Outliers: The Story of Success, is a book that has wide appeal but will be of special interest to lawmakers, politicians, parents and teachers who think about how they might maximize the potential of children and young people to do well in life.
In his Acknowledgements, Malcolm Gladwell, the British-born Canadian journalist (New Yorker), author, blogger and pop sociologist, states: “This is a book about the meaning of work.” (298)
The focus, as the title suggests is on ‘outliers’—people who do things that are out of the ordinary.
The author torpedoes popular notions of ‘success’, as expressed in the celebrity culture and the status attributed to sportspeople.
The first part of the book addresses the age-old debate that crops up in Education 101 about Nature v Nurture. Is success largely attributable to the genes with which we have been given and our innate intelligence or to our parentage and patronage? This discussion addresses the relationship between success and IQ. Are the contestants who perform well in game shows like Who Wants to be a Millionaire successful people? Gladwell interestingly makes the distinction between analytical intelligence and practical intelligence, the difference between being smart and being savvy.
Gladwell asks about the role of place and environment and how parents and teachers might go about shaping a culture that is conducive to learning and growth.
The subtitle, The Story of Success, suggests that readers can expect a book with lots of stories but what Gladwell uses is not so much stories that can be used by raconteurs but case studies that open windows, earth the discussion and assist in persuasion.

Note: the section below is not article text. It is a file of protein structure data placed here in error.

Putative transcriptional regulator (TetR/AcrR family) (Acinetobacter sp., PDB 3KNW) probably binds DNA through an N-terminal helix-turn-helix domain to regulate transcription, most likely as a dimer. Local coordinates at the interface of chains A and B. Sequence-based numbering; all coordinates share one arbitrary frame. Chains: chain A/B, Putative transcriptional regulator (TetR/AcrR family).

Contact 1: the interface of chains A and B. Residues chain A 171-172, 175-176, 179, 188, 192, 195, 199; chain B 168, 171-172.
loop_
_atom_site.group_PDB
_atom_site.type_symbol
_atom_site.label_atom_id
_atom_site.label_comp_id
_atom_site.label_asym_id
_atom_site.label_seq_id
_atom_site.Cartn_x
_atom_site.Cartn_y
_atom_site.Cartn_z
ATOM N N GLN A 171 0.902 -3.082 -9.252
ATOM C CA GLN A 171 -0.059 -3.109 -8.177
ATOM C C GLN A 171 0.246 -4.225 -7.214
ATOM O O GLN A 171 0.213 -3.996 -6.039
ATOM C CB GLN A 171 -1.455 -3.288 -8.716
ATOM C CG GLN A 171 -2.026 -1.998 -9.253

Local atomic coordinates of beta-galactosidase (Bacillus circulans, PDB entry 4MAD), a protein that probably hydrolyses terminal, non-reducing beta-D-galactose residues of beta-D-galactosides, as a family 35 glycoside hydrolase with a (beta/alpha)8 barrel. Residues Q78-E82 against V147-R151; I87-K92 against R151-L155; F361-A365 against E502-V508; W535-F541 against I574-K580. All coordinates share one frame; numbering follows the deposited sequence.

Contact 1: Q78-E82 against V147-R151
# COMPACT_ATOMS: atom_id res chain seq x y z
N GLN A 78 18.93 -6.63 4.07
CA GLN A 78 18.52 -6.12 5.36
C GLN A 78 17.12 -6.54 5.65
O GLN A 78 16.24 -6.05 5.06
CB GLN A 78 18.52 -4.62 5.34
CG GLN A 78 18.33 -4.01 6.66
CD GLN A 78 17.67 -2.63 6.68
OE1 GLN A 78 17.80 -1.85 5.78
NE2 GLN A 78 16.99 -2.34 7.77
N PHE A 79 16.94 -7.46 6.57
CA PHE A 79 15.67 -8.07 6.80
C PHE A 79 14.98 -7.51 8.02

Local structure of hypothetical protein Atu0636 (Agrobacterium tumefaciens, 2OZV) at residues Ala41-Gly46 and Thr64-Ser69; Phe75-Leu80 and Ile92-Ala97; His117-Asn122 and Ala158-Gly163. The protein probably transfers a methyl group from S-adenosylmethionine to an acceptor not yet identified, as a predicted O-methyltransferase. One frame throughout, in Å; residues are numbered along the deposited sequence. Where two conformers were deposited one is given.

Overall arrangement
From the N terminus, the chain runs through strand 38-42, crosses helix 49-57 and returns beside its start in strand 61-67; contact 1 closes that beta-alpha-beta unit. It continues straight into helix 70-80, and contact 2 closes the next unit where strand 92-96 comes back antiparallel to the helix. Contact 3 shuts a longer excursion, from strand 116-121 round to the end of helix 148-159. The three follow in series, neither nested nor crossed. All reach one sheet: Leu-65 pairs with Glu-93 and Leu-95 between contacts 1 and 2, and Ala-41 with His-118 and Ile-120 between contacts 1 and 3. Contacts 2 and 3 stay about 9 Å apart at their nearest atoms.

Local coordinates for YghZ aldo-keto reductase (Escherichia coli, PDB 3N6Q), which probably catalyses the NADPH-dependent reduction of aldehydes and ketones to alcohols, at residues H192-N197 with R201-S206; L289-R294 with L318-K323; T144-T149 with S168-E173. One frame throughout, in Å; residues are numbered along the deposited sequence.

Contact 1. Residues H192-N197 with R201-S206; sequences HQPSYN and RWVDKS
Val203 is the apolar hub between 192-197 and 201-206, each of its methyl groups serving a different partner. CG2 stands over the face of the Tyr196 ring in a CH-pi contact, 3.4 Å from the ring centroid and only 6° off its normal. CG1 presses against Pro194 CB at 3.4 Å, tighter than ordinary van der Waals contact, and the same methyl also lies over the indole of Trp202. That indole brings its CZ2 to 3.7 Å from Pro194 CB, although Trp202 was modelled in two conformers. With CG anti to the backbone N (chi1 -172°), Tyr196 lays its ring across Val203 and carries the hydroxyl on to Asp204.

Gladwell draws from the experience of well-known and not so well-known computer programmers, violinists, chess players and entrepreneurs. In the New Yorker Gladwell has displayed great skill in taking ordinary, everyday things like T-shirts, ketchup, office design, French fries, coffee, shopping malls and paper and enabling his readers to see something more.
The second part of Outliers examines the traditions and attitudes we inherit from our forebears and asks about the extent to which people might be assisted to succeed by building and treasuring our cultural legacies.
This section looks at the differences in the cultures in which we have been raised, especially examining the ‘tendencies, assumptions and reflexes’ that shape these communities. It is fascinating to read various studies from which Gladwell draws, that explore the freedom or fear within cultures to disagree with the elderly and those in authority. These also examine different values that cultures espouse and how being nurtured in these communities creates or hinders the formation of successful people.
The author’s motivation is that readers might be attentive to the conditions that promote good living, learning and growth and that we might “build societies that provide opportunities for the growth of all.” (268)
Gladwell, who also wrote the internationally popular books, Tipping Point (2000) and Blink (2005), has developed a reputation for synthesizing huge wads of dry research into books that are interesting, clear, simple, colorful and related to questions that many ordinary people are asking.
Malcolm Gladwell, Outliers: The Story of Success (London: Allen Lane, Penguin, 2008).
This book is available from Magrudy’s Bookshops in the UAE at a cost of Dh 72.00.
Dr Geoff Pound
Image: The front cover of Outliers.